Wildlife Photography Tip Number 11....Shutter Speed At Least 1/250th Of A Second

Tip #11) Shutter Speed At Least 1/250th Of A Second.... In most wildlife photography, but not all the time, you will want to freeze the action and get a nice crisp clear photo. In order to stop the action and have minimal blur, your shutter speed should be at least 1/250th of a second.

I have found that this shutter speed of 1/250th of a second, does a good job of stopping action, most of the time. If you really want to eliminate all blurs, then you should have a faster shutter speed like 1/400, or 1/500, or 1/1000th of a second, or more. When using 1/250th of a second, you will still get some blur, but its a good minimum starting point, if the lighting is kind of dim.

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If you are shooting with flash, then your fastest shutter speed will have to be 1/250th of a second, if your camera is capable of that, some can only flash sync to 1/60th of a second, which wouldn't be good for wildlife photography. If your camera has only a 1/60th of a second flash sync speed, then it would probably be better to get a camera that has a flash sync of 1/250th of a second.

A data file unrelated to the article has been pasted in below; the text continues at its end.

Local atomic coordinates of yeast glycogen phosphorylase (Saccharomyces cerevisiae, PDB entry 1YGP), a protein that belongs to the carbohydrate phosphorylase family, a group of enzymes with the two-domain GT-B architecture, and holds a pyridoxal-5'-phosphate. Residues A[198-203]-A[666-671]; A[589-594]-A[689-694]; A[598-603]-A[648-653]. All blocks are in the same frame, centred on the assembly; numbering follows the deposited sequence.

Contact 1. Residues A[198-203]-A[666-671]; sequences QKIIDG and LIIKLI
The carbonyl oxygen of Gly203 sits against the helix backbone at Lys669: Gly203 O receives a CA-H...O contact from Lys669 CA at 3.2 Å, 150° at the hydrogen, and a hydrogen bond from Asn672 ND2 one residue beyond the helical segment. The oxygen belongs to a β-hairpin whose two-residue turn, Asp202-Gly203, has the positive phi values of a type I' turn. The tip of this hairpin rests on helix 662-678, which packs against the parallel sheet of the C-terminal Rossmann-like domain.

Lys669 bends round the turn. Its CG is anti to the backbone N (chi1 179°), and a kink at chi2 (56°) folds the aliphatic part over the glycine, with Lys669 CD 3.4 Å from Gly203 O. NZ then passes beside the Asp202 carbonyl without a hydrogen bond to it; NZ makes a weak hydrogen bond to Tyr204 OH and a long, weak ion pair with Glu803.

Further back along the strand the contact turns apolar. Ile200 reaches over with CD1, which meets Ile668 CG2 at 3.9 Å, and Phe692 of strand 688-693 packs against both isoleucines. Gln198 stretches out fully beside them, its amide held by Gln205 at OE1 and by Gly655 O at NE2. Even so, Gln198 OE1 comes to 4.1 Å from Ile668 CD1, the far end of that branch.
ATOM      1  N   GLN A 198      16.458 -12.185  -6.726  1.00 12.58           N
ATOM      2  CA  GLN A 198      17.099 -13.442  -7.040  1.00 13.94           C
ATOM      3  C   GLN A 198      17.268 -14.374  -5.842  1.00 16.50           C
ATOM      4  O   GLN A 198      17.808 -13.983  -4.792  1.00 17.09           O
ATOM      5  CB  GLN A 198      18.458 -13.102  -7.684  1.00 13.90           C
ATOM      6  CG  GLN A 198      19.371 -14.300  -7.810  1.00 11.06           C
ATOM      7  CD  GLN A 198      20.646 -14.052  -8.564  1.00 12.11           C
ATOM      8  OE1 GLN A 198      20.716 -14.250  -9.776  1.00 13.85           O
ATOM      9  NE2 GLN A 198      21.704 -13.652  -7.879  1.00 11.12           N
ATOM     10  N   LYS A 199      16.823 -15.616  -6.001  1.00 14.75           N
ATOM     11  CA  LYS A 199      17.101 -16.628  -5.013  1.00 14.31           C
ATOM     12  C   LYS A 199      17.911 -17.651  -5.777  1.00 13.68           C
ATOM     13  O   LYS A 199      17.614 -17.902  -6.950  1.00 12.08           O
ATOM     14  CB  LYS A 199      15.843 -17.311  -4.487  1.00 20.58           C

For those of you that don't know, camera flash sync speed is the fastest shutter speed that the camera and flash can stay in sync with eachother.

There are times when you might want a slower shutter speed if you want some motion blur in your photos. If that's the case, you will have to experiment with different shutter speeds to see which one delivers the motion blur that you are looking for. You could try 1/30th of a second, or slightly faster or slower to get the desired results.

You might also want to try panning with the action to create a cool streaking effect. Again you will have to experiment with different shutter speeds, but start with 1/30th of a second. To pan with the action, just follow the action, trying to stay with the main subject as steady as you can, and when the action passes in front of you as you are following it with your camera, take a bunch of photos. Hopefully some of them have the subject in focus and clear, with the background totally blurred and streaky. This is a really cool effect if done correctly with good lighting and good blur.

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